Michigan residents are one small step closer to being able to call up out-of-state producers and have wine delivered to their homes. A federal appeals court has denied the state of Michigan's request for a rehearing of a case regarding direct-to-consumer wine shipments.
The state's only remaining option is to petition the U.S. Supreme Court; it has 90 days from the judgment date to submit that request.
On Aug. 28, a three-judge panel of the 6th Circuit Court of Appeals ruled that Michigan's ban on interstate wine shipments is unconstitutional. Michigan's attorney general promptly asked for a full-court rehearing of the case.
Current Michigan regulations allow in-state wineries to ship to consumers' homes, but make it a misdemeanor for out-of-state wineries to do the same.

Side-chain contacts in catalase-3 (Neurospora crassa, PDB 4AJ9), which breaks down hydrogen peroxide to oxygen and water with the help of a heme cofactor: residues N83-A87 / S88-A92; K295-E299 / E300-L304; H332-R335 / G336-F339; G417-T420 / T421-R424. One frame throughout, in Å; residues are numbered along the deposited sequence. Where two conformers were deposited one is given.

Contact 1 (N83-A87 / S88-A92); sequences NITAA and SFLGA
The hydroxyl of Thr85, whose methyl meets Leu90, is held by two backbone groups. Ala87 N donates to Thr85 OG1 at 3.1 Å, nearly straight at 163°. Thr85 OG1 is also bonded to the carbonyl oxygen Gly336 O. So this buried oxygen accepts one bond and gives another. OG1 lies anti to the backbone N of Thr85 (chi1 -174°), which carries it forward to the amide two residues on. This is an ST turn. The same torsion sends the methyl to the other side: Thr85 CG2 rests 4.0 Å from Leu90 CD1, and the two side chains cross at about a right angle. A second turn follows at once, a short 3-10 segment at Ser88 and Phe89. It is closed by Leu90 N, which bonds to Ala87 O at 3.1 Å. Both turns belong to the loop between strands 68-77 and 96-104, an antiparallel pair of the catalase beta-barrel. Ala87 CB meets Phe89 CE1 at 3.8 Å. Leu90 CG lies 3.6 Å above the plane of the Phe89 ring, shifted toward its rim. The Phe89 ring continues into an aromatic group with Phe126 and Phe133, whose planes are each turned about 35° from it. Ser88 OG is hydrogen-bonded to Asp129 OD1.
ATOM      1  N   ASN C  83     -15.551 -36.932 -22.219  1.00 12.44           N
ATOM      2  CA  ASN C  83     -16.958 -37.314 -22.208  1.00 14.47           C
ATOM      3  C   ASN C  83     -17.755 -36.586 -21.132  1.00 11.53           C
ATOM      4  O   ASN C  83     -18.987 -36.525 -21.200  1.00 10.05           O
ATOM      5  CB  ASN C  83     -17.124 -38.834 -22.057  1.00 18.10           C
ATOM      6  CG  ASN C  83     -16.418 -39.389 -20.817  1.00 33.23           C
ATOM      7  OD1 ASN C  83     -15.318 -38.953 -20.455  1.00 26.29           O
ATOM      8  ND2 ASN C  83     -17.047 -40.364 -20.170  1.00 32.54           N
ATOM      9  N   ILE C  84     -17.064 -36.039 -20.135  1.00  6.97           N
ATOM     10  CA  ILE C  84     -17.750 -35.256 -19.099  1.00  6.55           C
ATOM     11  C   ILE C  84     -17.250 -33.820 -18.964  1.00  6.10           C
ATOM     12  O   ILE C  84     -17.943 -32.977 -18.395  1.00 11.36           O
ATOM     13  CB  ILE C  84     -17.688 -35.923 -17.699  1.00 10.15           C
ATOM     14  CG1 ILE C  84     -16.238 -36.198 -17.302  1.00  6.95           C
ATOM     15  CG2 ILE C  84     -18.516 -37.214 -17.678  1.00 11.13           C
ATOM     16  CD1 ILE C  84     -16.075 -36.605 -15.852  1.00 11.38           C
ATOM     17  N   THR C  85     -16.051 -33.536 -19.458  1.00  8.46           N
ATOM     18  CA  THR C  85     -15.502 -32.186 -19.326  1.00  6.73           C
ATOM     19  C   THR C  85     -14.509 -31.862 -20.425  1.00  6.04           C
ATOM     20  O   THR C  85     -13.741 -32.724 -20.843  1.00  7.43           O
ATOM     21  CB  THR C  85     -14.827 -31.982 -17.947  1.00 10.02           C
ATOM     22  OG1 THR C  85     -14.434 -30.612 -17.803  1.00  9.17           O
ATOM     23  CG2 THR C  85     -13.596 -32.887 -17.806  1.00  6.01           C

Tracy Genesen, legal director for the Coalition for Free Trade, said the nonprofit group hopes that Michigan will let the appeals court decision stand. "We would love to see Michigan become the 27th state to allow for limited, regulated direct shipments," she said.
Following recent court decisions in other similar cases, such as in North Carolina, Texas and Virginia, state legislatures have passed laws allowing interstate direct shipments, rather than fight the issue in Supreme Court or leave it to the courts to determine a regulatory system for them.
The Coalition for Free Trade, a nonprofit legal foundation that assists wineries and consumers with lawsuits on direct shipping, is also involved in pending cases in Arizona, Florida and New York. Other cases have recently been filed in New Jersey and Ohio.
For a complete overview and past news on the issue of wine shipments, check out our package on The Direct Shipping Battle.
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